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March 04, 2021, 03:03:20 PM

1962 GP mk1 SWB

This is a discussion for the topic 1962 GP mk1 SWB on the board Members Buggies.

Author Topic: 1962 GP mk1 SWB  (Read 1754 times)

this user is offline Hugh

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Reply #15 on: October 29, 2020, 02:42:08 PM
Yes the colour is real class.
Hugh


this user is offline snoopy

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Reply #16 on: October 29, 2020, 05:52:38 PM
That was one freaky bee and better removed


this user is offline Paul1953

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Reply #17 on: October 30, 2020, 07:58:46 AM
Hi @Paul1953, thanks for pointing that out. My filters donít seem to have a place to connect a hose to. Can I use a crank case filter on the outlet - Iíve seen that done on other beetle motors?

Hi Delux. Sorry for the delayed response......

There are many buggies & beetles out there running with crankcase breater filters fitted and no connection to air filter...... 
Here is the theory as VW saw it...... Briefly.....   Crankcase develops positive pressure as a result of what is going on with the mechanicals. (Those with well worn cylinder bores have high plus pressure and you will see the blue smoke from the exhaust).

Now then the bit that has baffled others that have spoken to me is how can air get into the crankcase and oil not get out ?
Air is drawn in by design via the action of the scroll. Thrower ring stops oil going back out. (No seal required). The crancase breather is present to draw away and maintain pressure and return oil mist\fume back to cylinders to be burn via the air filter. Under normal conditions you are just talking very small amounts of oil within the air.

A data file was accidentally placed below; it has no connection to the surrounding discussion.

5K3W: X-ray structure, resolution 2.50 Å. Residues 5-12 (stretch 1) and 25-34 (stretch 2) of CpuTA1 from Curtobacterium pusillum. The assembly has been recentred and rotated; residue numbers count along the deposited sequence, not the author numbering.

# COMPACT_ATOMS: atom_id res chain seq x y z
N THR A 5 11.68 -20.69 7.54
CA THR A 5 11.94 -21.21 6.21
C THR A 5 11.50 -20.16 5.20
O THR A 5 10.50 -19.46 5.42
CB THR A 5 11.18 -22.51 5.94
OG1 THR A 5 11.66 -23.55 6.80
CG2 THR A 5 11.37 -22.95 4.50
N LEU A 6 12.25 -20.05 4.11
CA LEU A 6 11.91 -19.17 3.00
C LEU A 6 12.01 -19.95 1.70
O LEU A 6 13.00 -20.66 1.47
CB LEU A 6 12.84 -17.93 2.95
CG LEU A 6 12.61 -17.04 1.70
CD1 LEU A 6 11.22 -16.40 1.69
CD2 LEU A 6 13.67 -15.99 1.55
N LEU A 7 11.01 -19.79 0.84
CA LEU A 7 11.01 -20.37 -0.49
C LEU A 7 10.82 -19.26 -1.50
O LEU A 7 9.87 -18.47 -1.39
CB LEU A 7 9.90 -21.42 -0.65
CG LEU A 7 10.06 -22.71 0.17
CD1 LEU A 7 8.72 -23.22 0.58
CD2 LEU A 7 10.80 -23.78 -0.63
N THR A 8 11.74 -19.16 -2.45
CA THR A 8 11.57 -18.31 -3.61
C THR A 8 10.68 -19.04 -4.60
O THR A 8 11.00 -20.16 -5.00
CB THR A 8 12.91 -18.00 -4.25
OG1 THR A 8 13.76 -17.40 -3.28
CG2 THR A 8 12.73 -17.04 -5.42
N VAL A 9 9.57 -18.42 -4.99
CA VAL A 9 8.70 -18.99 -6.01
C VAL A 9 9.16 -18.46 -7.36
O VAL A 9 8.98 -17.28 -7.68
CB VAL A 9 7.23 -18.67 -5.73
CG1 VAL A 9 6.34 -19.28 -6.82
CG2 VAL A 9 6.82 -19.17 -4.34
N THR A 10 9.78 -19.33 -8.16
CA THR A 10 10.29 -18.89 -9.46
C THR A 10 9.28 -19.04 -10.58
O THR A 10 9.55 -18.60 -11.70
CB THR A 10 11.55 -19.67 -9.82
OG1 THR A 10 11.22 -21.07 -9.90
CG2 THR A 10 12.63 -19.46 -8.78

Some years of beetle engines had twin connection at the oil filler point. One went to air filter and the other to the atmosphere at low level in engine bay.

Is the air filter connection needed.... VW thought so. I have seen type 1 engines struggle to idle well until the pipe is re-instated. I have seen type 1 engines run ok without.

There you have it.. My opinion.... If VW deemed it an integral part of the engine I won`t argue. The type 1 engine, in my opinion, is one of the finest engine designs ever.



this user is online Doon L001

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Reply #18 on: October 30, 2020, 08:25:21 AM
Only thing I would add is the oily air can play havoc with twin carbs, works better with singles

My ICTs just wouldn't run well when I tried it

For chapter and verse have a look at Peter's site, manxmaniac
Dave - Doon LWB 1st one made  ;-)up Name "Weather Permitting"


this user is offline Delux

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Reply #19 on: November 01, 2020, 10:02:56 AM
Cheers Dave and Paul. Thankfully, the buggy idles very well. Thanks for the link Iíll investigate.